Introduced and moderated by Bill Maurer, Anthropology, UCI and Director, IMTFI

About the talk:
Contemporary politics in India present a puzzle: the last decade has led to serious economic deprivations for the urban poor like street vendors because of demonetization, the introduction of the Goods and Services Tax (GST), the rise of eCommerce, inflation and the COVID-19 lockdowns. Nevertheless a large number of street vendors in the Sarojini Nagar market of New Delhi, my main ethnographic site, remain in support of the BJP-led government and claim that the nation is prospering. What explains this? Scholars of populism have attempted to explain the popularity of the current government in India through two important lines of argument: first, is the large literature on remaking India in a Hindu nationalist identity and second, are arguments about social media and the age of misinformation. Relatively less work has been done on the techno-economic dimensions of populism. The privately aided government initiatives on digital biometric identification (Aadhaar) and digital payments (Unified Payments Interface) have been widely taken up by the urban poor, despite their breakdowns on the ground. In this talk, I draw from several years of ethnographic fieldwork with street vendors to explore the following questions: Why and how do digital biometric identification and real-time mobile payments become sites for garnering popular support, especially from the urban poor? How does the digital economy enroll and include otherwise marginal and poor citizens into the national economy and a project of nation-building?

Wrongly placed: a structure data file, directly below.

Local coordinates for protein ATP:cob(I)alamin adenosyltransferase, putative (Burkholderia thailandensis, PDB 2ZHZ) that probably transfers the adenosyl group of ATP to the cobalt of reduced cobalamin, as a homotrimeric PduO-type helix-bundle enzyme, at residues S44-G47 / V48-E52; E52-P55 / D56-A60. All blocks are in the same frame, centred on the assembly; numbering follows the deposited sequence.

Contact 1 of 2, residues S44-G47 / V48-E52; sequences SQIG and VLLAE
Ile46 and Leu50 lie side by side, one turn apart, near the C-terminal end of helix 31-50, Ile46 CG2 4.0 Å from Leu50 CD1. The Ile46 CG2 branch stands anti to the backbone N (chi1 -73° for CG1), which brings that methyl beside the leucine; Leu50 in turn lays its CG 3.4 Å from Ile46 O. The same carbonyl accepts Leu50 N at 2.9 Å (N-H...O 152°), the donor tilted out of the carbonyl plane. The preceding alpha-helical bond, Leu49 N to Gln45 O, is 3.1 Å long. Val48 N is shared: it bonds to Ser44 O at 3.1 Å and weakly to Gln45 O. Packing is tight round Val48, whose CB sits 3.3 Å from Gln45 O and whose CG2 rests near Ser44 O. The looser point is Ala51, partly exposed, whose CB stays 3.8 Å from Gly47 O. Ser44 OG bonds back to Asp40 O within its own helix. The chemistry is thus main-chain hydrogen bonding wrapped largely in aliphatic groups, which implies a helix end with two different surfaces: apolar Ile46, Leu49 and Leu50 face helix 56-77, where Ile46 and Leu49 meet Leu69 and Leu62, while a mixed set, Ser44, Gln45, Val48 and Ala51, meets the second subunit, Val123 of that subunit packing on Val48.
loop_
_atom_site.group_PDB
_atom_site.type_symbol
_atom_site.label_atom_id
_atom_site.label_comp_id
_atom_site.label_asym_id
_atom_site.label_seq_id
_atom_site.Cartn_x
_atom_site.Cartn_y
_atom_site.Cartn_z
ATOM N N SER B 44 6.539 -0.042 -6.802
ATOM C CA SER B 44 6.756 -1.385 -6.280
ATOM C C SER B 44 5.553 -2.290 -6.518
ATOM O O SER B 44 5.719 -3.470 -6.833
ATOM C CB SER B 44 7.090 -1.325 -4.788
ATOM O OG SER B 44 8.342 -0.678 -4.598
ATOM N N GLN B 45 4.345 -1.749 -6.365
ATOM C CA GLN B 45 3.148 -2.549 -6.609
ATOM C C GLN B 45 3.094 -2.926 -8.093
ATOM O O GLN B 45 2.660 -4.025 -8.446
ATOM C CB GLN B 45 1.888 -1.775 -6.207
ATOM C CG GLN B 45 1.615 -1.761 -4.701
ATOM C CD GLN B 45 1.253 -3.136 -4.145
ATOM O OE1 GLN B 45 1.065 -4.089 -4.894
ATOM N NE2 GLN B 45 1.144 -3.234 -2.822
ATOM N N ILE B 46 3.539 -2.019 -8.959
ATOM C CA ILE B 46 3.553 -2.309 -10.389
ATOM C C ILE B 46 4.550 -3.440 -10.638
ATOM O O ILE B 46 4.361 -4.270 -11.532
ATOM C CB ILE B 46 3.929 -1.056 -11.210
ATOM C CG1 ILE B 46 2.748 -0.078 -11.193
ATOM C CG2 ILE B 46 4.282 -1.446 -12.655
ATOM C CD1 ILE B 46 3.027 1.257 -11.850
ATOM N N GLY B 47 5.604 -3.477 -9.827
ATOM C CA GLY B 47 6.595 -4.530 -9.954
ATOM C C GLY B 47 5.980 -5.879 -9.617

About the speaker:
Pariroo Rattan is a 5th year PhD candidate at Harvard working in the field of Science and Technology Studies (STS), and is doing a secondary field in Music. She is a Fellow at Harvard Kennedy School’s Program on Science, Technology and Society (STS), and  has been awarded the Carr Center for Technology and Human Rights Fellowship for 2024-25. Her doctoral work is on the moral politics of the digital economy and the rise of populism in India, where she conducts ethnography on the adoption of digital biometrics and payment systems by street vendors. She also works comparatively on citizen resistance to data regulation regimes across the EU, China, India, and the US. Apart from digitization, Pariroo is interested in the acoustics and sound politics of the urban economy. Her work is supported by the Weatherhead Center for International Affairs, Vicki Norberg-Bohm Fellowship, Harvard Fellowship for Students from India (in honour of Amartya Sen), Jens Aubrey Westengard Scholarship, Harvard Mellon Urban Initiative, Harvard University Asia Center, and the Lakshmi Mittal South Asian Institute. Pariroo is also a co-founder of the Graduate Research in Science and Technology Studies (GRiSTS) network. She holds a Masters degree in Development Economics from Yale University and a bachelors in Economics from Lady Shri Ram College, University of Delhi.

connect with us


© UC Irvine School of Social Sciences - 3151 Social Sciences Plaza, Irvine, CA 92697-5100 - 949.824.2766